IT professionals working more than 50 hours a week on the rise

Number of IT professionals working more than 50 hours a week on the rise, finds Robert Walters survey

The percentage of IT professionals working 50 or more hours a week has risen to 24%, according to a report from IT recruiter Robert Walters.

The Robert Walters Career Lifestyle Survey revealed the number has risen from 20% last year.

The survey also found that more than half of IT professionals believe it is important to change employer every three years or sooner, compared to only 30% of employees in legal, 36% in financial services and 40% in sales.

Despite the rise in longer working weeks, only a quarter reported putting in extra overtime, compared to 46% in HR, 45% in sales and 30% in legal or financial services.

Natasha Brooks, head of IT recruitment at Robert Walters, said a rise in the number of IT professionals working at least 50 hours each week is a reflection of the extra demands “being placed on these teams, underpinned by strong economic growth and business sign-off on new or previously mothballed technology projects.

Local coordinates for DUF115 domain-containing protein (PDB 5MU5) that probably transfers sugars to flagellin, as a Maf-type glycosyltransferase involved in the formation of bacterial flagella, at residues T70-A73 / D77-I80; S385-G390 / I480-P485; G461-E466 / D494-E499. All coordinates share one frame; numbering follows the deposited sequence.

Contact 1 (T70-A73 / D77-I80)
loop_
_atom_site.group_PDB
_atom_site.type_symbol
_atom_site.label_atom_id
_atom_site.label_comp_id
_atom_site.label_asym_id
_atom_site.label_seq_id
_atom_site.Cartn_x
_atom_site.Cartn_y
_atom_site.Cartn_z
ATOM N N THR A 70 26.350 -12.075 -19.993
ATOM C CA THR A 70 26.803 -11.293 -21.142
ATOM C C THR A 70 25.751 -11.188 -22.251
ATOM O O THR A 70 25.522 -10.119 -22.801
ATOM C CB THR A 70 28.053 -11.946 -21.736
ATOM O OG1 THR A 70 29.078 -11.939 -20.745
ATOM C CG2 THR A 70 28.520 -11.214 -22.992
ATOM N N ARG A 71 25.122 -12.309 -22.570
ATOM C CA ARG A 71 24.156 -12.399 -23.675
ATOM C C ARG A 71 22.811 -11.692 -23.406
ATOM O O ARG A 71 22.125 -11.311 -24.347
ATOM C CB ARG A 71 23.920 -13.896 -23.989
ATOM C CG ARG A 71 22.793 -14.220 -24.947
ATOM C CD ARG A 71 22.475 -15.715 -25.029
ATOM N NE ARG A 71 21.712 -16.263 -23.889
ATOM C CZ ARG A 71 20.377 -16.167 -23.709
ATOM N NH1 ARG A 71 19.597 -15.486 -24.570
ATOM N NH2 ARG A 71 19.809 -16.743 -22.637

“That said, among many in the profession, work-life balance remains by far the most important consideration in achieving career satisfaction.”

When respondents were asked for reasons to move jobs, 34% cited lack of career opportunities, 18% said their boss was unsupportive, 16% specified a negative salary review and 14% said it was due to poor company culture. Only 5% said they would move for lack of flexible hours.

One quarter of IT professionals said remote working was "very important", compared to 15% of professionals in accountancy or financial services, 17% in marketing and 20% in HR.

60% said they rate work-life balance as "very important" to their career satisfaction, with 52% citing remuneration, 46% saying interest in work and 30% mentioning flexible working hours.

“Ultimately, as demand for experienced IT professionals grows, recruitment strategies need to appeal to what candidates find most attractive about their job. Many say that they are willing to leave their current role to get a foot on the next rung up the career ladder, for instance, so make sure you are placed to offer these before your competitors can swoop,” added Brooks.

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